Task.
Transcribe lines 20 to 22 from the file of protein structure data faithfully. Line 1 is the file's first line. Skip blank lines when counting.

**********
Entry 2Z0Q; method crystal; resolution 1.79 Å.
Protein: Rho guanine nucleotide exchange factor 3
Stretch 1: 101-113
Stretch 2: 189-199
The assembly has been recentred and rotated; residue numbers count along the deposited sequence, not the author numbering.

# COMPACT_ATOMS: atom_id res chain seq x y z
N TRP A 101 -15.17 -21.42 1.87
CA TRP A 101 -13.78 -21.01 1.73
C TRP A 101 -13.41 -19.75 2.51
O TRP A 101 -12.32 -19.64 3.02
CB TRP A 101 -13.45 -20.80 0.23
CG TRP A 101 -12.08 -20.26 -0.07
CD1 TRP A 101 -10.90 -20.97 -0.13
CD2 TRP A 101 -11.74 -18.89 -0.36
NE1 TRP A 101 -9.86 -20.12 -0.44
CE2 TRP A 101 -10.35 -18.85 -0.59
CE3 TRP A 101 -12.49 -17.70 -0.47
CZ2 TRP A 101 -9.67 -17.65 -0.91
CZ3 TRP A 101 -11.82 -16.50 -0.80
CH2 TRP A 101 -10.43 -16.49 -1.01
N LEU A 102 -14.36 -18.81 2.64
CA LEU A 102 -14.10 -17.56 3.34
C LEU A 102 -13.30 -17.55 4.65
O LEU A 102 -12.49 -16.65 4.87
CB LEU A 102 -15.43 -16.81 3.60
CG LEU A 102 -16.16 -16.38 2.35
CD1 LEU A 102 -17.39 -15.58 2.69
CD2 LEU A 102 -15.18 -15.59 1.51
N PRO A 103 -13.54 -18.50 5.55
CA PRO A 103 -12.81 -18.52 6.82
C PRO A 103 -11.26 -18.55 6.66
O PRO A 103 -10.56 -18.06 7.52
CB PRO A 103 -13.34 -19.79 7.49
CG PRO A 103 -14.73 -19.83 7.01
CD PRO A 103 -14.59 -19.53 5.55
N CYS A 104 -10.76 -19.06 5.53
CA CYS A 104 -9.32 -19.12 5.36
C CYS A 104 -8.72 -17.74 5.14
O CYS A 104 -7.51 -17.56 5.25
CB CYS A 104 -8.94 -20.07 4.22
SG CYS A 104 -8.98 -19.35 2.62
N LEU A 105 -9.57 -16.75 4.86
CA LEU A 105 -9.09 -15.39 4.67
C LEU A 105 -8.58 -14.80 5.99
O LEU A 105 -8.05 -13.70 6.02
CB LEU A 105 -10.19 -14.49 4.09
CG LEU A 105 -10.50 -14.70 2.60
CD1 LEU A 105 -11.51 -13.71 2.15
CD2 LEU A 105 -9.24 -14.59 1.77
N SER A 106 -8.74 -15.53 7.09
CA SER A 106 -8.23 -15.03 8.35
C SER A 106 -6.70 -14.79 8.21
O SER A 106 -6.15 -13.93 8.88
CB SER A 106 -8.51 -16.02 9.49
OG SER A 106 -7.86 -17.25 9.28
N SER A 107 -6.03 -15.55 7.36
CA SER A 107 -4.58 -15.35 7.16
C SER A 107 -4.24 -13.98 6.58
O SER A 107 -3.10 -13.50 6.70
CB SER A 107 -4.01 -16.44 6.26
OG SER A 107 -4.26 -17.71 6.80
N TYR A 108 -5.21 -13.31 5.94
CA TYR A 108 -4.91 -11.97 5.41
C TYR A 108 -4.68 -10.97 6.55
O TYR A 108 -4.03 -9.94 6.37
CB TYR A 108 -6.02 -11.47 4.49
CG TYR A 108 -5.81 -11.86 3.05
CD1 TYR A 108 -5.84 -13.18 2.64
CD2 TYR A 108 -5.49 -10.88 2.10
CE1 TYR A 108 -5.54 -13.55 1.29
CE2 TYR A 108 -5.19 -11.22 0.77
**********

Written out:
CH2 TRP A 101 -10.43 -16.49 -1.01
N LEU A 102 -14.36 -18.81 2.64
CA LEU A 102 -14.10 -17.56 3.34